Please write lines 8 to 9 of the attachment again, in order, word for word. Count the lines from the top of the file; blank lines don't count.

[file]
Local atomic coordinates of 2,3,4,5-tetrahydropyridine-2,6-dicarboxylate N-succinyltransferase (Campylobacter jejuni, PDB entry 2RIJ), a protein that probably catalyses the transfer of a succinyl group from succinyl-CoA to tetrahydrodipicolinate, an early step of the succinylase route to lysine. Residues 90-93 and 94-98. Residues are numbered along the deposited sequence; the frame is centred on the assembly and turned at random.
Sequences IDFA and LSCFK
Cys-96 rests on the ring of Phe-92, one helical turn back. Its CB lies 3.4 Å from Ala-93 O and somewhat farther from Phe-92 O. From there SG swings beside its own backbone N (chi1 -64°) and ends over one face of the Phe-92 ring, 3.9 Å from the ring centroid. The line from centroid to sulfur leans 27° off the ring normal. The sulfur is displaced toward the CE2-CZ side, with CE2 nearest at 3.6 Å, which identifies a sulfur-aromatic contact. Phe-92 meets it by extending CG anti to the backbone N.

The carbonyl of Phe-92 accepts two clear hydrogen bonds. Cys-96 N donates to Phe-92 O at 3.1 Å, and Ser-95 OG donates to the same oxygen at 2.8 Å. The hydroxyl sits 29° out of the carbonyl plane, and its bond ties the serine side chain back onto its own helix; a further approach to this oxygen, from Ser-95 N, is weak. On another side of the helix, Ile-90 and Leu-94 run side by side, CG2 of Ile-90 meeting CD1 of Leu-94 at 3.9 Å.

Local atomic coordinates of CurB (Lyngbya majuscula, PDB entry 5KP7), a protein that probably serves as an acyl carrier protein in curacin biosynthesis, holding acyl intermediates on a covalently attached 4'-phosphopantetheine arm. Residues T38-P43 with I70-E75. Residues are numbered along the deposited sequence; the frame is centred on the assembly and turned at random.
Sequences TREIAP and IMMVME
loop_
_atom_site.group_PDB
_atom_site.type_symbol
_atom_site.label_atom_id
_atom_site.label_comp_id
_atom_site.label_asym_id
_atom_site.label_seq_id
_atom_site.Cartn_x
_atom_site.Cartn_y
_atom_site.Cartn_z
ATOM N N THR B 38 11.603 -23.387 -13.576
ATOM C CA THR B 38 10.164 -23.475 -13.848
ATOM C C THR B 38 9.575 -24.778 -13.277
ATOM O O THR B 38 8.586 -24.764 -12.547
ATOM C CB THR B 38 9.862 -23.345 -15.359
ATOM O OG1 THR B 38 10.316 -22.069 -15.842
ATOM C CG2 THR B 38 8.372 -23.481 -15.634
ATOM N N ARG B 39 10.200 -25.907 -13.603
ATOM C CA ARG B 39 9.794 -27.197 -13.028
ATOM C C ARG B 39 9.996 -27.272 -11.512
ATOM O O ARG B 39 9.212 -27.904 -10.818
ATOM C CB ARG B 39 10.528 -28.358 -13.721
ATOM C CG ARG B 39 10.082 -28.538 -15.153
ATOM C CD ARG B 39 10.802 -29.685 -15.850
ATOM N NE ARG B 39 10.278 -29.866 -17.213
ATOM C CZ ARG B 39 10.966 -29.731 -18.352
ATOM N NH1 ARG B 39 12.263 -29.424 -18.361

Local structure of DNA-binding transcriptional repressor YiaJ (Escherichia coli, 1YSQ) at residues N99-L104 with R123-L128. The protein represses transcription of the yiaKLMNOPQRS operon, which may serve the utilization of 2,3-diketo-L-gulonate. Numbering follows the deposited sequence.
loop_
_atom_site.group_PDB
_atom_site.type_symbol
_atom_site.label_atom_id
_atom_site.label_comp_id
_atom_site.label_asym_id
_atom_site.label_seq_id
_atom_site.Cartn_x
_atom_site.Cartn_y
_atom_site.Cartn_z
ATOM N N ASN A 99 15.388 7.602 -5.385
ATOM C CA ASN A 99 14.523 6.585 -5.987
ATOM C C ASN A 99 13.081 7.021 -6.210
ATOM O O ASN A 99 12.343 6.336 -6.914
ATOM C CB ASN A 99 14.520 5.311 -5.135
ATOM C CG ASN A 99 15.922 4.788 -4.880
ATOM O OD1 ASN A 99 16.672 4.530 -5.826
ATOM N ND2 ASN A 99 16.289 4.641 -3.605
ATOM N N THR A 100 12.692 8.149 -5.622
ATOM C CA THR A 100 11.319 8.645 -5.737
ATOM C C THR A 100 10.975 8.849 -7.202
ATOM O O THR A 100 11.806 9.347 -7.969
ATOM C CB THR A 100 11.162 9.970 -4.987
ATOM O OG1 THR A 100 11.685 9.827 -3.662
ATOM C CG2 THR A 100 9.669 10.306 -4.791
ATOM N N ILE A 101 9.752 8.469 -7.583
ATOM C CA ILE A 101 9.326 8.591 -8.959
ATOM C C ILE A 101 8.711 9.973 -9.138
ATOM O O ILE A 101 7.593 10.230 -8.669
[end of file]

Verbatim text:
_atom_site.group_PDB
_atom_site.type_symbol